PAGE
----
I believe there’s less focus, publicity, media coverage etc regarding all skin cancers. Despite increasing numbers of people diagnosed with skin cancers, when compared to breast, colon, pancreatic cancers, skin cancer isn’t given nearly as much coverage. Nor do people believe it can kill. I’d love to see a real push to change this. The “It’s only skin cancer” mentality must be changed.

  • Nina M moderator
    3 weeks ago

    @SusanByShore, it’s interesting that the commenter below mentioned not listening to his mom and ending up with aggressive skin cancer, and also that he worked an outdoor trade much like your dad over the summer. It’s horrifying how silently melanoma and some other skin cancers can move. It sounds like there was very little time to come to terms with the diagnosis before his death. It certainly feels like a family legacy, or curse. I’m glad you’re being proactive and vigilant, as impossible as it can feel sometimes.

    With both your friends and your kids, you reminded me of a couple of articles. Judy’s daughter is a little younger and less knowledgable, but similarly in denial about the risks:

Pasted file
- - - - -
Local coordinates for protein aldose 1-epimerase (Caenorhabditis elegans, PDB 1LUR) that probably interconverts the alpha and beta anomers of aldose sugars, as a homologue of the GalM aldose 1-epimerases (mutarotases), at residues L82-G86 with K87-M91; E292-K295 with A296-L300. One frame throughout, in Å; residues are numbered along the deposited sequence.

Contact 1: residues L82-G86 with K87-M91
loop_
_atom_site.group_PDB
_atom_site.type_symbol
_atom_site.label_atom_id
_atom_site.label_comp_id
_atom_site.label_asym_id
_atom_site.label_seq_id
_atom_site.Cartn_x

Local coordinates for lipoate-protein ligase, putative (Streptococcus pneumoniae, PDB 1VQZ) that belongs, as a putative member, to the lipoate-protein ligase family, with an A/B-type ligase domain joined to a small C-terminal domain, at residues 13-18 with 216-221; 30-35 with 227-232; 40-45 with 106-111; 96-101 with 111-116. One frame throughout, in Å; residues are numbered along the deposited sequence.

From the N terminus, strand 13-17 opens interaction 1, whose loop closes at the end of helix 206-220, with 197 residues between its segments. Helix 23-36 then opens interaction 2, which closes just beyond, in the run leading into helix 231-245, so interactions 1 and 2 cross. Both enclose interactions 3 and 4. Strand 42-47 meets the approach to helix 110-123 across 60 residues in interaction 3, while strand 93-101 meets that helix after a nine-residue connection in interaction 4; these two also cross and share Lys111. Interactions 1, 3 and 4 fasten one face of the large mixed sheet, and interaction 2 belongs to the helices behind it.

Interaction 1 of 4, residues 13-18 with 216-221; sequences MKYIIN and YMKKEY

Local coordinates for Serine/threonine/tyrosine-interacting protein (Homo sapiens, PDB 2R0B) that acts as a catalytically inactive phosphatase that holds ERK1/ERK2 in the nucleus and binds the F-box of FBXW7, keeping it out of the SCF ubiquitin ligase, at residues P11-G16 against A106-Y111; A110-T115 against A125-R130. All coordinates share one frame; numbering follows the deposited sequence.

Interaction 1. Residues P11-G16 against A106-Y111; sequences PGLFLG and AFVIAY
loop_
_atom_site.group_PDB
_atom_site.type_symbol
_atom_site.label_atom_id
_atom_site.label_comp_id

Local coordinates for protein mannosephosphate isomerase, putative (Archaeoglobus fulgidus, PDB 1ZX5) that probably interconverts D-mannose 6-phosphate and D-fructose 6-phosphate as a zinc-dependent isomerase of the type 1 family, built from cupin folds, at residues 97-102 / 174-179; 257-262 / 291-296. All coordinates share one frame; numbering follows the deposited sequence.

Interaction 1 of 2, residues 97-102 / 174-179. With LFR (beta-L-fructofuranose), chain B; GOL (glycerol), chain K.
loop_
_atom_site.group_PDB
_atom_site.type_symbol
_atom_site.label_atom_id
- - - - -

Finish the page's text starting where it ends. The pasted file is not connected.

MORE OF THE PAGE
Scott talks here about both extended family and friends who don’t listen:

    I love that you’re thinking about turning this frustration, anger, and personal history toward awareness efforts. Organizations like the Melanoma Action Coalition and Polka Dot Mama might be able to help you get involved.

    Thank you for posting these thoughts and please do so anytime!

    – Nina, Team

  • wseverin
    8 months ago

    Hell, I didn’t listen to mom or anyone. And, of course, at 62 I wound up with sebaceous carcinoma. I knew something had to be wrong because I’ve worked construction for 50 years, I started at 12. But never something as vicious as s.c. It’s gone…. for now. It could or will in the future the doctor told me. But talking to someone about it is like talking to a brick wall. Sorry. Warren Severin